(1) to explain that the ground of this would not have in any worthiness Jehovah should behold in Israel, who had rather in the past been punished and dispersed (vers. 16-20), but only in the regard he, Jehovah, should have for his own holy Name or character (vers. 21-24);

(2) to intimate that this glorious period should be accompanied by a moral and spiritual renovation of the people, which, however, could and therefore would be brought about only by God himself giving them a new heart and a new spirit, again for his own Name's sake (vers. 25-32), and which, when attained, should lead to a prosperity so unparalleled as to recall the pristine splendors of earth's paradisiacal condition, and convince the heathen that should then be sharers in Israel's felicity that Jehovah alone was God (vers. 33-38); and

(3) to remove all doubt from the people's minds as to the possibility of this happening by the vision of the dry bones (Ezekiel 37:1-14). Verses 16-20. - That Israel's restoration should not be brought about on account of Israel's merit, the prophet shows by briefly rehearsing the story of Israel's demerit, as the reason of her exile. Appointment of David as Shepherd, and Blessing of the People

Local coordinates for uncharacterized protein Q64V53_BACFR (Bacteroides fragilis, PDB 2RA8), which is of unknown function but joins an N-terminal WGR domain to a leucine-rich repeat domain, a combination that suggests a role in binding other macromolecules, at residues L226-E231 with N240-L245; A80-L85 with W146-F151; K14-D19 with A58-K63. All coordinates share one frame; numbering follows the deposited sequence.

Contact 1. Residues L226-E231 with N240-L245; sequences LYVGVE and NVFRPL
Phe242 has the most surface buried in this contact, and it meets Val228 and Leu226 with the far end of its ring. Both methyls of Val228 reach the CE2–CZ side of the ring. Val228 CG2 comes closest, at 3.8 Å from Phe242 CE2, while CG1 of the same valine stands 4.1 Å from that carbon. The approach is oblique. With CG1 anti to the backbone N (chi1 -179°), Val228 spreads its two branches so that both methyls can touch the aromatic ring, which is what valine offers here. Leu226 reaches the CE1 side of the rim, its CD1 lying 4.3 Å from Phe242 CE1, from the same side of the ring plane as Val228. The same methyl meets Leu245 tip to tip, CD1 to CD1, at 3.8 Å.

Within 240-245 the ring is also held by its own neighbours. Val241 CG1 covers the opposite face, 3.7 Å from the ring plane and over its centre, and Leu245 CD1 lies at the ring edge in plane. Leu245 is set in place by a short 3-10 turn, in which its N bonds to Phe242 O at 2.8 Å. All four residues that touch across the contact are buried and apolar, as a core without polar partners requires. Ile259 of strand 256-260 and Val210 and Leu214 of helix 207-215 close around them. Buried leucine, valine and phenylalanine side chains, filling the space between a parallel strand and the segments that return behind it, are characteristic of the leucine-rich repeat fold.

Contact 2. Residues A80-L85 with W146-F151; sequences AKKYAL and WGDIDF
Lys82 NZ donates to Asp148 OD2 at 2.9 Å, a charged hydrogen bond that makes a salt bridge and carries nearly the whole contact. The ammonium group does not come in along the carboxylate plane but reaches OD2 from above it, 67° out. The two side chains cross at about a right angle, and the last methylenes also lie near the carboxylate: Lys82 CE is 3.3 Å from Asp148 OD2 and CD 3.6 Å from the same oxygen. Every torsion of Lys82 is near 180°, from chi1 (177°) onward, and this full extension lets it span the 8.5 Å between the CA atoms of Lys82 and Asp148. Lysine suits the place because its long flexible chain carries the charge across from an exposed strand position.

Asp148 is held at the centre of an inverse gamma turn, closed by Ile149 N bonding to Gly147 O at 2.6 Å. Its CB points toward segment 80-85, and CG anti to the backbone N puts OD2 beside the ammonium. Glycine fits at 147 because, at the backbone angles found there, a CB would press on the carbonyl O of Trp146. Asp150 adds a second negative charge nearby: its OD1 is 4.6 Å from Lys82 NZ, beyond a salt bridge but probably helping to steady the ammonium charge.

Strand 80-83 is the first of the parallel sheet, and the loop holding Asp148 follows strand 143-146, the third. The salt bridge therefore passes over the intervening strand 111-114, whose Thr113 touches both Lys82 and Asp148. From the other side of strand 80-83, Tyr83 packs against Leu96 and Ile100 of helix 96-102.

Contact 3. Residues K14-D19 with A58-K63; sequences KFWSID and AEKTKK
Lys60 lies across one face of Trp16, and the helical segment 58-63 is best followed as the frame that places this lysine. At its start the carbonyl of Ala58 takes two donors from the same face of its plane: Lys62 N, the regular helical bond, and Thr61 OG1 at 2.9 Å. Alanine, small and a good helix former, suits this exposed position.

Ezekiel 34:23. And I will raise up one shepherd over them, who shall feed them, my servant David; he will feed them, and he will be to them a shepherd. Ezekiel 34:24. And I, Jehovah, will be God to them, and my servant David prince in the midst of them: I, Jehovah, have spoken it. Ezekiel 34:25. And I will make a covenant of peace with them, and destroy the evil beasts out of the land, so that they will dwell safely in the desert and sleep in the forests. Ezekiel 34:26. And I will make them and the places round my hill a blessing, and cause the rain to fall in its season: showers of blessing shall there be. Ezekiel 34:27. The tree of the field will give its fruit, and the land will give its produce, and they will be safe in their land, and will know that I am Jehovah, when I break their yoke-bars in pieces, and deliver them out of the hand of those who made them servants. Ezekiel 34:28. They will be no more a prey to the nations, and the wild beasts will not devour them; but they will dwell safely, and no one will terrify them. Ezekiel 34:29. And I will raise up for them a plantation for a name, so that they will no more be swept away by famine in the land, and shall no longer bear the disgrace of the heathen nations. Ezekiel 34:30. And they shall know that I, Jehovah, their God, am with them, and they are my people, the house of Israel, is the saying of the Lord Jehovah. Ezekiel 34:31. And ye are my sheep, the flock of my pasture; ye are men, I am your God, is the saying of the Lord Jehovah. - God will cause to stand up, raise up, one single shepherd over His flock. הקים, the standing expression for the rising up of a person in history through the interposition of God (cf. Deuteronomy 18:15; 2 Samuel 7:12, and other passages). רעה, not unicus, singularis, a shepherd unique in his kind, but one shepherd, in contrast not only with the many bad shepherds, but with the former division of the people into two kingdoms, each with its own separate king. Compare Ezekiel 37:24 with Jeremiah 28:6, where it is expressly said that the David to be raised up is to feed Israel and Judah, the two peoples that had been divided before. "My servant David:" Jehovah calls him עבדּי, not merely with reference to the obedience rendered (Hvernick), but also with regard to his election (Isaiah 42:1; Hengstenberg). There is no necessity to refute the assertion of Hitzig, David Strauss, and others, that Ezekiel expected the former King David to be raised from the dead. The reference is to the sprout of David (Jeremiah 23:5), already called simply David in Hosea 3:5 and Jeremiah 30:9. In Ezekiel 34:24 the relation of Jehovah to this David is more precisely defined: Jehovah will then be God to His people, and David be prince in the midst of them. The last words point back to 2 Samuel 7:8. Through the government of David, Jehovah will become in truth God of His people Israel; for David will feed the people in perfect unity with Jehovah, - will merely carry out the will of Jehovah, and not place himself in opposition to God, like the bad shepherds, because, as is therewith presupposed, he is connected with God by unity of nature.